As the top cornerback on Fruitport’s varsity football team, Veihl realized he’d be matched up against Christian’s Drake Harris, who is considered not only the best prep receiver in the state of Michigan, but also one of the top pass catchers in the Midwest.
All Harris has done as a junior this season is haul in 59 catches for 1,156 yards and 16 touchdowns in the Eagles’ offense that is dominated by the pass. Harris’ superb athletic ability at 6-foot-3 and 185 pounds has allowed him to excel in two sports — football and basketball — and he could quite possibly play both at the college he’s already committed to, Michigan State University.
“I’ve heard about him all season, so when I first saw Grand Rapids Christian, I was a little intimidated,” Veihl said after a Trojans’ practice on Wednesday. “But I got thinking about it more and I know I’ve got confidence in myself and in my teammates. We just can’t let him get behind us. We need to stay on top of him, be aggressive and make some good plays.”
It’s that type of mindset that Veihl hopes all of his teammates possess, as they’ll be underdogs entering their first-round Division 3 playoff matchup at Grand Rapids Christian High School on Friday. The Eagles (8-1) are the champions of the talent-filled O-K White Conference and are ranked No. 2 in Division 3.
“We know Christian’s a good team, but we definitely feel if we go in and play our game, we can shock everybody,” Veihl said. “We realize we have a chance to do something special, and do something that most people aren’t expecting us to do.”
If a huge upset is in store, it would add to an already memorable fall for the 6-foot, 175-pound Veihl, who has seen his contributions skyrocket for the Trojans compared to his junior year, when he was listed as the team’s third-string quarterback and took over a starting cornerback role only after an injury.
Veihl said even when he got his start in the Muskegon-area youth league football, he’s excelled as a wide receiver, but the position was rarely utilized in Fruitport’s offensive system under former coach Steve Wilson, who preferred a run-heavy Wing-T formation.
“I had zero catches last year,” Veihl said with a grin. “Zero. None.”
But he had an inkling that he may have a chance to showcase his pass-catching skills near the end of last season, when then-defensive coordinator Greg Vargas promised he’d see a different role.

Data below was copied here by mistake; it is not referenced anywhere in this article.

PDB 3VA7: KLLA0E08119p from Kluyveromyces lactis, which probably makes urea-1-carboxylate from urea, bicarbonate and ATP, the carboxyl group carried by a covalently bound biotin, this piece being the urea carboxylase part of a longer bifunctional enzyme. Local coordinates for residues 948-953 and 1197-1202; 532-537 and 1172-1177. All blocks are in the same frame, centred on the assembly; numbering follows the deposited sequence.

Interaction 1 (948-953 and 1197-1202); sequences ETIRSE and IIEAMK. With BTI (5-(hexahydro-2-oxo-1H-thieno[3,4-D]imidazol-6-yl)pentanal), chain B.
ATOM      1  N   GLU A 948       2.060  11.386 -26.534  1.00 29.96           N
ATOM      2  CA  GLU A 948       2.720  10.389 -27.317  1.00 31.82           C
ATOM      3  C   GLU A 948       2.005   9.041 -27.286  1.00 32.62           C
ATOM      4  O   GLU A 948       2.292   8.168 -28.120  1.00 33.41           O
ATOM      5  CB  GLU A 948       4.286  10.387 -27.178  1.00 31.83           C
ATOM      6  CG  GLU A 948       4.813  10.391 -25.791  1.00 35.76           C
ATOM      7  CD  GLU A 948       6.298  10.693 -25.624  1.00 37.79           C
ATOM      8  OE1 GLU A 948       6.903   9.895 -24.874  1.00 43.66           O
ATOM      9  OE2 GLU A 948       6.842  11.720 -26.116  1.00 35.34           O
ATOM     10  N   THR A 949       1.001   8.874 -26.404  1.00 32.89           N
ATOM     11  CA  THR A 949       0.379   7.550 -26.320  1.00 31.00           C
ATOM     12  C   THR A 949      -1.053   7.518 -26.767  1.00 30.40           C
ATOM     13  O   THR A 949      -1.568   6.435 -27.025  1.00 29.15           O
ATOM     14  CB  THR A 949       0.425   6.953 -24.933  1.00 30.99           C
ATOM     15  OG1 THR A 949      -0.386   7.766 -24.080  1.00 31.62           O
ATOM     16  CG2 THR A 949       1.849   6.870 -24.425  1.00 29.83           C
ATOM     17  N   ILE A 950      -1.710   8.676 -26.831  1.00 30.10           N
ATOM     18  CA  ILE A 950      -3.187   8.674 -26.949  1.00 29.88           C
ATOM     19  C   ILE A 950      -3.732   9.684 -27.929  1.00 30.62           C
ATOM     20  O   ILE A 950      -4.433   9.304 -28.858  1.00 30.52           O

“Coach Vargas told me that ‘if I get the job, and if you work your butt off in the off-season, I’ll turn you into a wide receiver,’” Veihl recalled.
Vargas was the man to replace Wilson and immediately promised a more wide-open offense, which would better utilize the Trojans’ cast of talented athletes, Veihl included.
“When we got in the weight room during the summer, Coach would tell us that we should be catching about 100 balls a day,” Veihl said. “I wouldn’t do that every day, but almost every time we were done lifting, I would go out with our quarterback, Tyler Fehler, and go catch 100 balls.”
With the dual-threat Fehler running the show under center or in the shotgun, the Trojans won their first eight games, wrapped an outright championship in the Lakes Eight Conference, and clinched their third-straight trip to the playoffs.
Fehler’s favorite target has been Veihl as a deep threat, allowing him to record 33 catches for 504 yards and six touchdowns.
But Veihl has excelled on both sides of the ball, as he’s been a part of a Fruitport defense that held Lakes Eight opponents to an average of just under 10 points per game. Despite a tough-luck loss in Week 9, the Trojans’ ‘D’ proved it was up to the task again, limiting the DeWitt’s pass-heavy offense to just seven yards in the second half.
“We’ve got a lot of talent in our secondary,” Veihl said. “Tyler is a two-year starter at safety, (Shawn) Knox has played some, and we’ve got (Mitchell) Reyes, who can really catch the ball. I can cover guys pretty well, then we’ve got (safety) Matt Boroff, who can come up and hit guys, but he also makes a lot of plays.”
With ball-hawking safeties and quick linebackers also able to provide some relief in coverage, Veihl won’t be trying to shut down Harris alone. Vargas said Fruitport will employ what he calls “cloud coverage,” which will guarantee that Harris won’t see any 1-on-1 matchups.
“We’ll try to harass (Harris) at the line, but our corners will have the assurance that there’s someone over top, so it’s not like they’re letting him go free,” Vargas said.
Even with the realization that Harris will be the most talented player he’ll face and Christian is the most polished offense the Trojans have seen, Veihl said they have to maintain focus and don’t forget of their season-long goal – competing for a state championship.
“We can’t come out like we did against DeWitt, because Christian’s too good,” Veihl said. “We have to come with the mindset that we have to play like we did in the second half (against DeWitt). If we do that, I’m very confident in our chances.”